The question of how to evaluate teachers seems to draw more controversy than most any other professional occupation. Politicians seem to think they have it figured out but the solutions are not as easy as they would make it seem.You rarely read news paper articles or hear pundits discussing on talk shows how a pilot, accountant, attorney, or physician should be evaluated. It is generally accepted that people in these professions should be evaluated based on the behaviors that lead to or detract from successful performance of their job. In contrast, teachers’ evaluations are becoming a mixed bag of teacher behaviors as well as an increasing number of districts using outcomes of students’ scores as a factors of performance measurement in teacher evaluations.
Evaluations must be based on proven criteria that lead to positive student outcomes, not the outcomes (test results) themselves. They must also be linked to broader school district vision and mission statements. Without expected follow up and accountability, vision and mission statements are worthless. When asking how to evaluate teachers, these factors are measurable and within the control of a teacher, student outcomes are affected by far to many factors to be used as a major indicator of teacher performance.
Outcomes as a Measure of Teacher Performance
Outcomes are influenced by behaviors of individuals, but are not completely dependent upon them. For example, if a person is overweight and they follow a healthy diet and exercise regularly, but loose little weight due to a gland or hormone issue, their behavior (or lack of behavior) didn’t prevent them from reaching their desired outcome. To make the point even more relevant, imagine a personal trainer being evaluated based on the overall weight loss of their clients, but having no control over the clients they receive or the actions the clients take after they leave the gym. Failure to achieve their goal was due to a circumstance they could not influence. Attempting to use student performance on standardized tests to capture a teacher’s performance is flawed in the same way. It is unlikely the future of teacher evaluations won’t include some degree of student performance, but when searching for answers on how to evaluate teachers, it should be a very small piece of the evaluation pie.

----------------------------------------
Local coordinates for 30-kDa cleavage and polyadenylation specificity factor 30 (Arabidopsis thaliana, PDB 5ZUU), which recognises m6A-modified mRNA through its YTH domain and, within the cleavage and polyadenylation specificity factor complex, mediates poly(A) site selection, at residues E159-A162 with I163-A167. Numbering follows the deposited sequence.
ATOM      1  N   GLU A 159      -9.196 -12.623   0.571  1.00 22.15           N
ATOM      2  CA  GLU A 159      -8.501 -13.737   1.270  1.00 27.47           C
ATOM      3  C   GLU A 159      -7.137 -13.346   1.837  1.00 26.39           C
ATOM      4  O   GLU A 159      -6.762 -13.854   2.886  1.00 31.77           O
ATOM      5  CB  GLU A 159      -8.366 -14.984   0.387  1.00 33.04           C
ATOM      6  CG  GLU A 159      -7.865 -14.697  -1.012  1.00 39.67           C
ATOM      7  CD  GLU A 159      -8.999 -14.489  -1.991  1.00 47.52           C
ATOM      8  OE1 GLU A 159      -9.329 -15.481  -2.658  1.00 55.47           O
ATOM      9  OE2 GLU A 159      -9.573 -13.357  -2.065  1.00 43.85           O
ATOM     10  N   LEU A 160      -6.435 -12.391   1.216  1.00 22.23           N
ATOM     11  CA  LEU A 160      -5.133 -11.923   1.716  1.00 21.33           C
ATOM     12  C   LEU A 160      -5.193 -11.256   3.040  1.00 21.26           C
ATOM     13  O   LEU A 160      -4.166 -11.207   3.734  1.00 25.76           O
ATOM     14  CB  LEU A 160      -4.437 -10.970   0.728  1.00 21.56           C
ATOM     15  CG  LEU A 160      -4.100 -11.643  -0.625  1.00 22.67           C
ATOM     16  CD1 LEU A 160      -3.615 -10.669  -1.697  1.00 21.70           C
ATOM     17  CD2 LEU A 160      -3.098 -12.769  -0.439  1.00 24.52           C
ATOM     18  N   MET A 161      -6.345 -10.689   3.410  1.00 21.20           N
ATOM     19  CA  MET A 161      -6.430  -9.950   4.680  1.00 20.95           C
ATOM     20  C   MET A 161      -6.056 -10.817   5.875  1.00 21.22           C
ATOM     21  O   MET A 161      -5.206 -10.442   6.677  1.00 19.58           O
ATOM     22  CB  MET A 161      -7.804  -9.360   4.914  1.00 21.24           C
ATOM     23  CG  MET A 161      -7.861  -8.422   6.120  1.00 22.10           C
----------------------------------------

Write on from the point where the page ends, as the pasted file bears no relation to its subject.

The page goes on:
Teacher Performance is Teacher Behavior
A concept that has existed for many years within performance management is “performance is behavior.” When we talk about the performance of one teacher compared to another we’re really talking about how one teacher’s behaviors, that led to positive outcomes, compare to another teacher. This is perfect because behaviors can be managed through training, motivation, and consequences. So when a school district recognizes the need to improve their performance, look no further than individual behaviors that lead to desired outcomes (and make certain those behaviors are what your teacher evaluations measure).
Tools to Manage Teacher Performance